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By Ira Sharkansky
Letter from Israel 

Settlers and the ultra-Orthodox


Settlers and the ultra-Orthodox are important minorities in Israeli politics. Both are somewhere on the fringe of key decision-makers, but must be taken into consideration even if not part of the A-team.

There is no precise measure of either group.

“Settlers” are both more and less the people living in post-1967 neighborhoods of Jerusalem and elsewhere over the 1967 borders. Many, most, or the overwhelming majority of the people living in those locales chose their residence for any number of prosaic reasons, with no thought of making a political statement. And there are people living elsewhere in Israel who are on the settlers’ team, supporting whatever their leadership demands.

It may be useful to think of the settlers as overlapping Israel’s “religious” population. That is the term for the Orthodox, but not the ultra-Orthodox. That (roughly) 10 percent of the Jewish population tends to accept a prior claim over the Land of Israel along with other religious doctrines.

However, this, too is problematic.

There are Orthodox Jewish Israelis who do not support extensive settlement, due to their priority for reaching an accord with the Palestinians or avoiding tension with Americans and Europeans.

Moreover, some of the most active settlers are not religious.

Whatever the composition of the “settler camp” in Israeli politics, it is important enough to be taken into consideration with respect to any decision likely to affect them or their aspirations.

Currently they are represented in the government by Jewish Home, with 12 out of 68 members of the coalition, and the ministerial positions of Housing and Construction, with special relevance for settlements, as well as Industry and Trade, Religious Affairs , and Pensioner Affairs (pretty much a made up job meant to give its minister a seat at the table, plus car, driver, and aide).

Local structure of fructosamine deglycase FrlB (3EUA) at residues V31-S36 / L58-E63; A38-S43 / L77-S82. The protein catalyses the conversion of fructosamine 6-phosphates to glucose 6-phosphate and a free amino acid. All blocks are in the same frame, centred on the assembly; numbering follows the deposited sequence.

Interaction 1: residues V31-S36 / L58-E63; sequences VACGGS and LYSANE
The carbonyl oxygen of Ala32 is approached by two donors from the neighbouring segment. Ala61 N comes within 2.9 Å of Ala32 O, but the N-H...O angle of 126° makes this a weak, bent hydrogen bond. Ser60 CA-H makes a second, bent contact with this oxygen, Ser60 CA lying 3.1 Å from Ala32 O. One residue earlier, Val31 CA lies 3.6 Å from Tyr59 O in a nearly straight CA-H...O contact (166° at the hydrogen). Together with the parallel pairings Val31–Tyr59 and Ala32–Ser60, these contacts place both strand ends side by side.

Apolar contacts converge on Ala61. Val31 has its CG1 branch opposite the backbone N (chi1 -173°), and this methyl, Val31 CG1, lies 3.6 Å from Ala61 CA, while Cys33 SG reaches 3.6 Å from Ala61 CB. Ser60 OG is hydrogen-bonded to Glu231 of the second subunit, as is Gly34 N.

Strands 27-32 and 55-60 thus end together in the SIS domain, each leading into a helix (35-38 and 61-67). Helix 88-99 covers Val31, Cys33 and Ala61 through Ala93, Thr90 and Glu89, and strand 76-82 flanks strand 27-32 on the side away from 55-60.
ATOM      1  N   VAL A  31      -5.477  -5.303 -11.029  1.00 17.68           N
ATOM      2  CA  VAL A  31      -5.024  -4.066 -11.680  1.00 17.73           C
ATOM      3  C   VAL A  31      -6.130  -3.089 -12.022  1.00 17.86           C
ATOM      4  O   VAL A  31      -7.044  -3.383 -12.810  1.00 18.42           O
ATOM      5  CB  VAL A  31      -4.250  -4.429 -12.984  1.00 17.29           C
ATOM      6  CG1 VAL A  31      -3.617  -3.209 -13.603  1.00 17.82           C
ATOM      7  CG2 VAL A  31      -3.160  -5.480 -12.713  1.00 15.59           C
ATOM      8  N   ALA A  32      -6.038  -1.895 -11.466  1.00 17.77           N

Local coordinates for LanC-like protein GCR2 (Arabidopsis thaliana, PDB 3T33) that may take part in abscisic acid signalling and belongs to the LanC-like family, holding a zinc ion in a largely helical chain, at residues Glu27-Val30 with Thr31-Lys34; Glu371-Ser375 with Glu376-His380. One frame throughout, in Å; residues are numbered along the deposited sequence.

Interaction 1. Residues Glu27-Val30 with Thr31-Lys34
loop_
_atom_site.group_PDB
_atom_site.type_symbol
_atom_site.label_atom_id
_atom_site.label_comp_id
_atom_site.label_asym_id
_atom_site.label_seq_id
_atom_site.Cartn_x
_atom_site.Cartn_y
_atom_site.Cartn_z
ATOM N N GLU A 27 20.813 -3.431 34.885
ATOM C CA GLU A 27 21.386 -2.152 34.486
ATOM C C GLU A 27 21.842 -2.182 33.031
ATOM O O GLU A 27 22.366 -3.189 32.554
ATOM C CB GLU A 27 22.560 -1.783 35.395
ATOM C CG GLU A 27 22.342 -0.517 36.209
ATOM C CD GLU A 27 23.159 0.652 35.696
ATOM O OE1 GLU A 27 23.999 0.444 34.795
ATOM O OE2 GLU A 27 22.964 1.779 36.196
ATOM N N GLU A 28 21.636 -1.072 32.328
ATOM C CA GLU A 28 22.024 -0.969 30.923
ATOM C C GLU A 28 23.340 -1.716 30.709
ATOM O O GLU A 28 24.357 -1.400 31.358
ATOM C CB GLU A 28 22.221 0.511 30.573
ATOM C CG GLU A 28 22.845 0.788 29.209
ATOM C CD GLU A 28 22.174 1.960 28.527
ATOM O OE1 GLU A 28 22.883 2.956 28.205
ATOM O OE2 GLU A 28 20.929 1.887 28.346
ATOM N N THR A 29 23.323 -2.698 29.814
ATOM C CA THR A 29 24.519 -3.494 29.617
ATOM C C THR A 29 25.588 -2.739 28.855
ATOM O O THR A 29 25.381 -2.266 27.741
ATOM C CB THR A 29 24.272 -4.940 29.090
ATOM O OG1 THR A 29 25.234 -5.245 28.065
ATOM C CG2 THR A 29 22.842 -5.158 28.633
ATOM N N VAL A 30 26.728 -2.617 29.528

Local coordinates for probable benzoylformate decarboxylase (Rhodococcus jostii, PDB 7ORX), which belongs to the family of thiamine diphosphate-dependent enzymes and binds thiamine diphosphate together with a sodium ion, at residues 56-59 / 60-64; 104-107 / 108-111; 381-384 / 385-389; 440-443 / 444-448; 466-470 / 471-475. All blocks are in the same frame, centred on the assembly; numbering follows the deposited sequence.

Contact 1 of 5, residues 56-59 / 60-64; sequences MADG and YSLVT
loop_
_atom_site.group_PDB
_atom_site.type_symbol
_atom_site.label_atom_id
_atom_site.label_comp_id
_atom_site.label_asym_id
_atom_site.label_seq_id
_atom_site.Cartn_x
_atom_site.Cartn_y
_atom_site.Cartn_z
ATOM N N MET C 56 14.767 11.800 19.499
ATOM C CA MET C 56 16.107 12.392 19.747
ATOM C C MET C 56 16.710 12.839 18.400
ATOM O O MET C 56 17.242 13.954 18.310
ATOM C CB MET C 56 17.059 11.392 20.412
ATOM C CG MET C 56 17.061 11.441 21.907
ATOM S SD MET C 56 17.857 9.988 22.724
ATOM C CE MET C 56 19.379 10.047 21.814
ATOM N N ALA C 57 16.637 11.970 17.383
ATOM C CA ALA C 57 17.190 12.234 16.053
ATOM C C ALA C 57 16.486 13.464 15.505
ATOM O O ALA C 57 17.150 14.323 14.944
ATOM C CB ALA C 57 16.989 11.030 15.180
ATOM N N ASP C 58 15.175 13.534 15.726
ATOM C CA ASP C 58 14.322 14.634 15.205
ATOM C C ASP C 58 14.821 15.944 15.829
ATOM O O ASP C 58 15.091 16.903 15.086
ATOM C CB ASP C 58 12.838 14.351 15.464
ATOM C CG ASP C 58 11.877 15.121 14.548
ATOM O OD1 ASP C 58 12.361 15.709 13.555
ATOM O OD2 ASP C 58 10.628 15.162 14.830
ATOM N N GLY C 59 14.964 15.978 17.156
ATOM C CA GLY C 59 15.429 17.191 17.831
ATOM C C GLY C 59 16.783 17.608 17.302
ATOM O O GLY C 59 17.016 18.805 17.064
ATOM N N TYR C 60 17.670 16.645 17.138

Thomas Friedman is the drummer in chief of Diaspora Jews against settlement, with acolytes in Israel. Thanks to the circulation of the New York Times, and his contacts with the Obama administration, Friedman may appear more influential than he really is.

In the present government, and the longer haul from 1967 onward, an anti-settlement perspective has been a minor voice in opposition. Despite reservations heard early on, construction has gone forward so that there are some 300,000 Jews in East Jerusalem, and another 350,000 elsewhere in the West Bank.

Recent increases have been mostly in Jerusalem and the established settlement blocs, reflecting policies to restrain the settler movement, which is much different from a willingness to remove major settlements.

Such an initiative would have to overcome the antipathy to what has occurred in Gaza since the removal of settlements in 2005.